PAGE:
This is the website and blog of Dr John Lever.

Friday 20 December 2013

The genealogy of the academic paper that changed my career

In 2003 I was working for Oxfam. I had just completed an MSc in Applied Social Research in Bristol and I had a forthcoming interview for 3 year PhD bursary. At the time I was reading a new collection of essays - The Civilized Organization: Norbert Elias and the future of organization studies - and I decided to base my interview presentation on a chapter in the book. The chapter by Tim Newton - Elias, organisations and ecology - fused insights from Actor Network Theory (ANT) with Figurational Sociology in what he called an Interdependency Network Perspective (INP).

I was offered the bursary but dropped the theoretical model during my PhD for a pure figurational approach. Yet I was always intrigued by the fusion of ideas and I continued to use an INP in talks and presentations. During 2007 and 2008, I worked on a project of Ian Smith's, which set out to explore how planners and built environment professionals changed the ways they worked in order to meet the challenges of New Labour's Knowledge and Skills Agenda on the building of sustainable communities. I decided that an INP framework offered a useful way to present our findings and we subsequently submitted a paper to a prominent planning journal. This was the start of a long and at times tortuous process. In general, academic planners were keen on ANT, but not so keen on Figurational Sociology - this did not sit easily with me.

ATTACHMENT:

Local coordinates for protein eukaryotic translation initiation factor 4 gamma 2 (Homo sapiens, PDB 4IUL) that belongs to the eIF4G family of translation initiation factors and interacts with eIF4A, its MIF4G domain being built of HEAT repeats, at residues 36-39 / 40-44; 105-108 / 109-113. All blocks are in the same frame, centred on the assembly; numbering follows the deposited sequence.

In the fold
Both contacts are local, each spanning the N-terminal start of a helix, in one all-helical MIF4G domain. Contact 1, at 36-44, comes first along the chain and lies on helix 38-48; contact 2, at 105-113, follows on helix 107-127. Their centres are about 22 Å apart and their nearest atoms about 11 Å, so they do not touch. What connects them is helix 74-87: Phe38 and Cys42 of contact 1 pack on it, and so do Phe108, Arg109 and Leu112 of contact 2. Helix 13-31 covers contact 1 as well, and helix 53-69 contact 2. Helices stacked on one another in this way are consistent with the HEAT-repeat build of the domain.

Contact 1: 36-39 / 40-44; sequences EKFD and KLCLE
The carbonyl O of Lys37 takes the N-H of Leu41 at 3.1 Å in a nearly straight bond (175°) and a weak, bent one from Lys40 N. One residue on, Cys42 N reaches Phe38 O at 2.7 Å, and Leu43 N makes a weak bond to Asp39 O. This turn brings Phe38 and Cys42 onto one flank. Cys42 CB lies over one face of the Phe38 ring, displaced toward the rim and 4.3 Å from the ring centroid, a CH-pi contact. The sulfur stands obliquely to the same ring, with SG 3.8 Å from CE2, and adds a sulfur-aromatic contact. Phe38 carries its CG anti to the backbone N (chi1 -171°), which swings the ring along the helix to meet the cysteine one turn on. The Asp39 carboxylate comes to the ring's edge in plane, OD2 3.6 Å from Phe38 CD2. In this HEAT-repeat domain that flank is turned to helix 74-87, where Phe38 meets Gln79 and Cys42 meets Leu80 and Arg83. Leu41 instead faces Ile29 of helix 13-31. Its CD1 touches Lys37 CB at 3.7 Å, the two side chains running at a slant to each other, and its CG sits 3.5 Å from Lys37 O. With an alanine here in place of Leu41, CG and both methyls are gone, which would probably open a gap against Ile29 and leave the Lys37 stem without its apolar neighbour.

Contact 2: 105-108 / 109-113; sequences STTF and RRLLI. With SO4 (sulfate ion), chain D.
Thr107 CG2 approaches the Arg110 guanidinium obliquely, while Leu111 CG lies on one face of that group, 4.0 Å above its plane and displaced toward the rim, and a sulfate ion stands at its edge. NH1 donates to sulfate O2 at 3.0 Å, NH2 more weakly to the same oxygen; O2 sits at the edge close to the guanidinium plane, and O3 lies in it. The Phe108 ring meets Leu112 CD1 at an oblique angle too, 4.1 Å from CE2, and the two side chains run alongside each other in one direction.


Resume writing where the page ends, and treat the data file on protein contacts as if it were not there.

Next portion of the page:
The ideas next resurfaced in my first post doc position at Cardiff, where I developed a greater knowledge and understanding of ANT through work with Mara Miele. In 2009, I presented a paper - Farmers vs. animal scientists: an assessment of welfare quality - based on an INP at the British Sociological Association Annual Conference in Cardiff. Still frustrated by my continuing inability to get the ideas into print, in 2010 I sent the origional paper to a new colleague for review, who subsequently used the ideas (if not the theory) to get a paper published. This increased my determination to get our initial paper published.

In subsequent years, Ian adopted the approach for teaching purposes. Work pressures meant that he also took the lead on the first paper and Mara and I began the process of fusing our ideas in various publications. But we still had no luck getting the original paper into print. Earlier this year, with my new job as a lecturer in sustainability at the University of Huddersfield in sight,  I decided to give the paper another go. The final published version is available here.